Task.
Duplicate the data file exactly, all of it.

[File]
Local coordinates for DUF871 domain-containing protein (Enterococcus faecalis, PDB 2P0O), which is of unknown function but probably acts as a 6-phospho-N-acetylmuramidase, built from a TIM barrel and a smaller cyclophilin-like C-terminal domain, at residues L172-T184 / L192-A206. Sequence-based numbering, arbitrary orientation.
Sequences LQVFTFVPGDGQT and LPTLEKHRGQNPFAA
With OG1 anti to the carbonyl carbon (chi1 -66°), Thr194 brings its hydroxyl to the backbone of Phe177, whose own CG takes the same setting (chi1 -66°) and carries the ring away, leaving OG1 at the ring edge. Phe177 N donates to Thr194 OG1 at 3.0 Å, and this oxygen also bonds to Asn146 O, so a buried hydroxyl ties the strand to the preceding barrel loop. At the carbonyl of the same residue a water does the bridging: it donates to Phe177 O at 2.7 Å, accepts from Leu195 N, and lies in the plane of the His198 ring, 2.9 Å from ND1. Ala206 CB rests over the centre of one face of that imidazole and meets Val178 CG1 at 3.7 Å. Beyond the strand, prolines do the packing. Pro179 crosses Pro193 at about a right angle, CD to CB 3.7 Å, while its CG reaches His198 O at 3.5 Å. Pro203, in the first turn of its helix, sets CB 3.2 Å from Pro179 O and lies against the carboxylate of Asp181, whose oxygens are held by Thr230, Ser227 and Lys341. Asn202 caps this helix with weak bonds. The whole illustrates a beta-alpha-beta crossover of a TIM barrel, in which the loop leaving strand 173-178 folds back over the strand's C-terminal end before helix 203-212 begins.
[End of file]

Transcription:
Local coordinates for DUF871 domain-containing protein (Enterococcus faecalis, PDB 2P0O), which is of unknown function but probably acts as a 6-phospho-N-acetylmuramidase, built from a TIM barrel and a smaller cyclophilin-like C-terminal domain, at residues L172-T184 / L192-A206. Sequence-based numbering, arbitrary orientation.
Sequences LQVFTFVPGDGQT and LPTLEKHRGQNPFAA
With OG1 anti to the carbonyl carbon (chi1 -66°), Thr194 brings its hydroxyl to the backbone of Phe177, whose own CG takes the same setting (chi1 -66°) and carries the ring away, leaving OG1 at the ring edge. Phe177 N donates to Thr194 OG1 at 3.0 Å, and this oxygen also bonds to Asn146 O, so a buried hydroxyl ties the strand to the preceding barrel loop. At the carbonyl of the same residue a water does the bridging: it donates to Phe177 O at 2.7 Å, accepts from Leu195 N, and lies in the plane of the His198 ring, 2.9 Å from ND1. Ala206 CB rests over the centre of one face of that imidazole and meets Val178 CG1 at 3.7 Å. Beyond the strand, prolines do the packing. Pro179 crosses Pro193 at about a right angle, CD to CB 3.7 Å, while its CG reaches His198 O at 3.5 Å. Pro203, in the first turn of its helix, sets CB 3.2 Å from Pro179 O and lies against the carboxylate of Asp181, whose oxygens are held by Thr230, Ser227 and Lys341. Asn202 caps this helix with weak bonds. The whole illustrates a beta-alpha-beta crossover of a TIM barrel, in which the loop leaving strand 173-178 folds back over the strand's C-terminal end before helix 203-212 begins.